kind of MetaClass-y

I wanted to do something with a closure where my action listener didn’t have to know what events to use… e.g. normally, you’d tell the implemented ActionListener that if (event.name) == “bob” or whatever then perform an action

in this case, we’re going to use a simple ActionListener that doesn’t care about the event, just does whatever we tell it.

In this case, I want my swing ActionListener on a button to printout information to the console. Normally, I’d just tell the ActionListener System.out.println(“text”). We’re going to do something a little different.

We’re going to declare an ActionListener that has no idea what it’s doing until we tell it in the main code and not anywhere else. Basically, our implementation is “blind” in a way. It doesn’t care what it gets as long as we have told it what to do.

We’ll start with GButton extending JButton

import javax.swing.JButton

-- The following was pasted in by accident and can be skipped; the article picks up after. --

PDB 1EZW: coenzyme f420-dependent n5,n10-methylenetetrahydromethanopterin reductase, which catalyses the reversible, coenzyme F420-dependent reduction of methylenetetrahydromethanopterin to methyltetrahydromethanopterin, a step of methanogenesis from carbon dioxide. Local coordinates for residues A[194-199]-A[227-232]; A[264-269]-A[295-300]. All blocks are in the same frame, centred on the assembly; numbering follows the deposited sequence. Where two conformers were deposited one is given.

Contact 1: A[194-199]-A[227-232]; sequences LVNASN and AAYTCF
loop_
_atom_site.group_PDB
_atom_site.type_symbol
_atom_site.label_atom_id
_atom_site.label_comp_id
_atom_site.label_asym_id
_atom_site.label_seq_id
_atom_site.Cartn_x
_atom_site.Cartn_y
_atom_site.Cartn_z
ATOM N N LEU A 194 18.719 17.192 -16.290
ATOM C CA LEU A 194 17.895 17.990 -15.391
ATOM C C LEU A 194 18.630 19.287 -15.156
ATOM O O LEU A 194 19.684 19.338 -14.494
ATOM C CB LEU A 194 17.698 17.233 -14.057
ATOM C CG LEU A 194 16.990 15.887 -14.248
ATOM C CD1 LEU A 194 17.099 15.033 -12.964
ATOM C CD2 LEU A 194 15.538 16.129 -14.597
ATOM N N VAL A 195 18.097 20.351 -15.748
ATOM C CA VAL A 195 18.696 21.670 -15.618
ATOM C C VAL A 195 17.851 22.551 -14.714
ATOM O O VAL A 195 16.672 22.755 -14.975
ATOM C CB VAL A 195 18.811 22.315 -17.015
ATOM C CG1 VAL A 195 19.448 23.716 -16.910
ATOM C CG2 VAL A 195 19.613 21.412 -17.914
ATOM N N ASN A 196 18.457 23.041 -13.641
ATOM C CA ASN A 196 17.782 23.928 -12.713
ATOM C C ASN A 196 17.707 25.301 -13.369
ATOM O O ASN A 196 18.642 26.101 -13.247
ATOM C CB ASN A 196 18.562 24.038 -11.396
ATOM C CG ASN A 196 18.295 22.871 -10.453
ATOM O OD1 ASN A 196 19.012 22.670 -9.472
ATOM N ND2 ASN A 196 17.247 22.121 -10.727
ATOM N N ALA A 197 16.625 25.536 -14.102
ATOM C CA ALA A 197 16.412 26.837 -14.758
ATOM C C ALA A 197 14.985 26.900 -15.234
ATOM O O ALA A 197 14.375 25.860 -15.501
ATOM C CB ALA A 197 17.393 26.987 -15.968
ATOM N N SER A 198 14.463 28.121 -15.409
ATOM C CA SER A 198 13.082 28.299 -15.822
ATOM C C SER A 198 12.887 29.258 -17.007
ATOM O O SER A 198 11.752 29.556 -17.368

public class GButton extends JButton {
/**
* Construct a new ‘anonymous’ action
* and register it with the button.
*/
public void addActionListener(Closure code) {
addActionListener(new GAction(code));
}

as you can see, we’ve overloaded addActionListener so it takes a Closure, that then places an AbstractAction into the Button.

The GAction implements ActionListener

import javax.swing.AbstractAction;

import java.awt.event.ActionEvent;
import groovy.lang.Closure;

public class GAction extends AbstractAction {
Closure code;

GAction(Closure c) { code= c; }

public void actionPerformed(ActionEvent e) { code(); }
}

This is a little confusing, but not really. What we’ve done is overload the constructor to take a closure that we’re going to set locally. When the actionPerformed is called it will simply run the closure code. Make sense? Instead of hardcoding our action in another class, we’ve given a virtual call, more or less.

import javax.swing.JFrame;
import javax.swing.JButton;

def f = new JFrame();
def b = new GButton();

b.setText(“press me”);

b.addActionListener{ println ‘hello world’ } // <– cool!

f.getContentPane().add(b);
f.pack()
f.show()
f.setVisible(true);

Here, as you can see, we’ve put this into action.

When the actionListener is called by the button, it will printout hello world to hte console. You could do anything… like have it call another class, or whatever. Doesn’t matter… just another example of how Groovy is awesome

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